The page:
Be casual, approachable, and genuinely interested. Chances are, the person will be flattered. And if your prospect doesn’t have time or interest, don’t sweat it. After all, a great mentor has the capacity and availability to help you. Just move on to the next person on your list.

  3. Meet in person, if possible.

    Set up something informal, like coffee. If you can’t meet in person, just talk on the phone for 15 minutes or so. Use the time to ask questions, like:

    • Why did you decide to go out on your own?
    • What do you enjoy most about your job?
    • What is challenging?
    • What’s something you would have done differently?
    • What are you most proud of?
    • Tell me about your typical day.
    • Do you have any tips for me?
    • What books should I read?
    • What do you think I can do better?
    • What am I doing well?

    Of course, you don’t want this to feel like “20 Questions,” so let the conversation flow. Remember, you don’t need to learn everything in the first meeting.

    Tell your mentor about yourself, too. Share any challenges you have. For example, if you’re having trouble getting paid on time, ask for advice. Maybe your mentor has been successful implementing late fees, sending reminder notices, or even working with a lawyer to obtain payments. You can learn a lot from another person’s experiences.

  4. Take the next steps.

    When you’re done, send a quick thank-you email. There’s no need to mail a formal note, but depending on your industry, it can’t hurt. Then ask when you can get together to talk more.

    After sending a thank you, organize notes from your conversation:

    • Is there someone else you should speak with?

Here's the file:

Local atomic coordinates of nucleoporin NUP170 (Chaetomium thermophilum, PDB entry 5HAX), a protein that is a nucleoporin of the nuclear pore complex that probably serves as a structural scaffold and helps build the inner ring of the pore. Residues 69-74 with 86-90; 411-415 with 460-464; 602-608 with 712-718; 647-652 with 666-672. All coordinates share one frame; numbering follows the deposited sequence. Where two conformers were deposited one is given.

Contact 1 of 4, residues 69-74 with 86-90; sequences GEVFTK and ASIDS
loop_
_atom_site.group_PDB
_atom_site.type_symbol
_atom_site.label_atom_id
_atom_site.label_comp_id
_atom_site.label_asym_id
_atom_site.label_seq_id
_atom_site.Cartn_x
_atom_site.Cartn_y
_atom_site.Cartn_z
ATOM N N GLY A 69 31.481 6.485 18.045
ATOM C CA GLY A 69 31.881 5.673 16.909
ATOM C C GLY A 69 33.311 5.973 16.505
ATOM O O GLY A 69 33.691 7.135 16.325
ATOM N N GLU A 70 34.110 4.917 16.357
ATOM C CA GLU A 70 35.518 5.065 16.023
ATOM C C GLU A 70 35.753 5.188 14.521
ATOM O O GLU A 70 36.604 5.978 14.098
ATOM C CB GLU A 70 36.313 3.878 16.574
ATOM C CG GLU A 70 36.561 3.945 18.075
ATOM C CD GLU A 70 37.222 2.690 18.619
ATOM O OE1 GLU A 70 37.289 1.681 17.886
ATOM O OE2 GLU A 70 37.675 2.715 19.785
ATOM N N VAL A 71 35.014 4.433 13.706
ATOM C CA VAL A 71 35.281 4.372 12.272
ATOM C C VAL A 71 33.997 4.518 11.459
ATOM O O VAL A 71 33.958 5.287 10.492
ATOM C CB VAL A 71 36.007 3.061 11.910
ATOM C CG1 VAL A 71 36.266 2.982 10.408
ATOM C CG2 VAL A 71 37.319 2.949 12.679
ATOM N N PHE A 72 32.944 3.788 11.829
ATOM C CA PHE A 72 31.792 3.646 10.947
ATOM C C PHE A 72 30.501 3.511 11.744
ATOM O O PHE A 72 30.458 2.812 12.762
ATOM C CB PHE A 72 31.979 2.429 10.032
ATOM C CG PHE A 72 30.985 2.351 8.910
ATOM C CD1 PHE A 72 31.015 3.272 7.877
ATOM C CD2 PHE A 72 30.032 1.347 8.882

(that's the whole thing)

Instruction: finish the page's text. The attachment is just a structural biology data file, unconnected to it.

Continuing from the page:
• Is there anything you can do differently?
    • What’s one thing you can start today?
    • Should you adjust a goal or stay the course?

    Then outline three specific action items you can begin to tackle. Add a fourth—get back in touch with your mentor within the quarter. You don’t want too much time to pass before you continue to build the relationship. If the person doesn’t have enough time to meet this quarter, consider seeking a new mentor. It’s important to find someone you can talk with on a regular basis.

  5. Keep ‘em with kindness.

    It probably goes without saying, but treat this person like you would want to be treated. Follow up with thank-you messages, wish them good luck before a meeting, and acknowledge their accomplishments. Even the most successful small business owners need encouragement too. And they’re more likely to return the favor if you demonstrate kindness and respect toward them.

    *Name has been changed for privacy.

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Emily Thompson

I earned a B.A. in Journalism from the University of Wisconsin at Madison (go Bucky). After realizing my first job might involve carrying a police scanner at 2 am in pursuit of “newsworthy” crimes, I decided I was better suited for freelance blogging and marketing writing. Since 2010, I’ve owned my freelance writing business, EST Creative. When I’m not penning, doodling ideas, or chatting with clients, you’ll find me hiking with my husband, baby boy, and 2 mischievous mutts.

Emily writes on a number of topics such as entrepreneurship, small business networking, and budgeting.